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Outcome of involuntary medication in a state hospital system
Am J Psychiatry 1991;148:489-494.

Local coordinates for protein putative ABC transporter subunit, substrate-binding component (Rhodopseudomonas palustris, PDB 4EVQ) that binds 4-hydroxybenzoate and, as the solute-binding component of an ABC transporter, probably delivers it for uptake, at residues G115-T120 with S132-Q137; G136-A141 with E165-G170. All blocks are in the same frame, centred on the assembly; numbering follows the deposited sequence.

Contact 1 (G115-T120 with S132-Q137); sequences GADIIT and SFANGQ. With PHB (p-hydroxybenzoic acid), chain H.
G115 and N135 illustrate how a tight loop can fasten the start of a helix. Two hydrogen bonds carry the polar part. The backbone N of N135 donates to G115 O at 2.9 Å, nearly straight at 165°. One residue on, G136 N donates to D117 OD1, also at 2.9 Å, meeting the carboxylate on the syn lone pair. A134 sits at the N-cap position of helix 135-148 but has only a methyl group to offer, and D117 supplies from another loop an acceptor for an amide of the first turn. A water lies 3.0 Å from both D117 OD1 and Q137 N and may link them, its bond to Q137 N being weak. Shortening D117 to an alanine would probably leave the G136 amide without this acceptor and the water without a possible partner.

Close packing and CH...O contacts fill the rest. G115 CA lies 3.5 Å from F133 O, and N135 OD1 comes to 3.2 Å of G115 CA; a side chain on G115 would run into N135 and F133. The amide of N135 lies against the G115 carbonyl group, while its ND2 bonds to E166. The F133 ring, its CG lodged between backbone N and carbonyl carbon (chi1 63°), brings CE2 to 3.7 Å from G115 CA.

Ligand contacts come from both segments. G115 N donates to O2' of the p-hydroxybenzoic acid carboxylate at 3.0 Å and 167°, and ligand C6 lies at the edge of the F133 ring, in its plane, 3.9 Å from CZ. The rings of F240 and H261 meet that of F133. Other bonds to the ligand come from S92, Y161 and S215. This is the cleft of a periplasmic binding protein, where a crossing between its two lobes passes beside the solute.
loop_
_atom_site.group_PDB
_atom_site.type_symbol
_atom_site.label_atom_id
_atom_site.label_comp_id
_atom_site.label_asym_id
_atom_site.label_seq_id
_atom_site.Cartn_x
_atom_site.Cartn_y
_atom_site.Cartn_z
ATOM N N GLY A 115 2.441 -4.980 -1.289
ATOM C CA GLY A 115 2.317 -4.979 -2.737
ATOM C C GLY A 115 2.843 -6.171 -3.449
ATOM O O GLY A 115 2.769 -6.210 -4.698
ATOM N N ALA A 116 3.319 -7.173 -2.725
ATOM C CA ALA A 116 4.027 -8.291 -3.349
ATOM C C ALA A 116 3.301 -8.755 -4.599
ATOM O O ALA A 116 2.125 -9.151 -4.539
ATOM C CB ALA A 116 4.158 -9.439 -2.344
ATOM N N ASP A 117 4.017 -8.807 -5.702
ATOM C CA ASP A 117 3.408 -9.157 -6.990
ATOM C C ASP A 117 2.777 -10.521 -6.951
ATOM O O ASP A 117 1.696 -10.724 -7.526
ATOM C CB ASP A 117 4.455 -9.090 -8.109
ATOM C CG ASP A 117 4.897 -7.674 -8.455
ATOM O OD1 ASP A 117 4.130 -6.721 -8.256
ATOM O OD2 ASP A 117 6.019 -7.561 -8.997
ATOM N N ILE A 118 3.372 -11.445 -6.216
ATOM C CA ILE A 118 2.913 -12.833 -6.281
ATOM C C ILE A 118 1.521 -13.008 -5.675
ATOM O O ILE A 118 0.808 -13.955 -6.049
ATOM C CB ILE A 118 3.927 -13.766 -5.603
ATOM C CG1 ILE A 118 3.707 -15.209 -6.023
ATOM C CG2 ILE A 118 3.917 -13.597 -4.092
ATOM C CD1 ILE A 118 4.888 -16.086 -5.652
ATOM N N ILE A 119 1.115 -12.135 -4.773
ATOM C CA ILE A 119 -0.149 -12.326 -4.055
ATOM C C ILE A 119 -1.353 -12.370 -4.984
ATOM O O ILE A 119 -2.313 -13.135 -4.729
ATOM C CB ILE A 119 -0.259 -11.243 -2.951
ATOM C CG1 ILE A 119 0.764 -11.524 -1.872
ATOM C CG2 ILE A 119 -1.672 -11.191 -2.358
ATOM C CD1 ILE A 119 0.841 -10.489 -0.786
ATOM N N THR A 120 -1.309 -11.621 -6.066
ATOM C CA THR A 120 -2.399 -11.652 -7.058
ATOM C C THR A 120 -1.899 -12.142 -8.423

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OBJECTIVE: The purpose of the study was to examine the course of involuntarily administered medication in a state hospital population. METHOD: The authors retrospectively examined the records of all 51 involuntarily medicated patients in six state hospitals in New York City in a single calendar year. Clinical course was recorded for the period of involuntary medication and for 12 months thereafter. These patients were compared to 51 patients on the same wards who accepted medication. RESULTS: Clinicians assessed involuntarily medicated patients as more dangerous to themselves or others and less delusional after treatment than the comparison patients. Long-acting intramuscular antipsychotics were prescribed more frequently for involuntarily medicated patients. No differences were observed in rates of discharge, outpatient cooperation, or rehospitalization. Half of the patients in both groups remained continuously institutionalized, and of those who left the hospital, only 30% of the involuntarily medicated group and 40% of the comparison group took medication as outpatients. CONCLUSIONS: For these chronically severely ill patients, involuntary medication did not appear to enhance insight or cooperation or result in rapid return to the community. Involuntary medication is often a necessary short-term, in-hospital management strategy, but it does not replace the need to develop comprehensive, long-term inpatient and community-based approaches to the management of treatment refusal.

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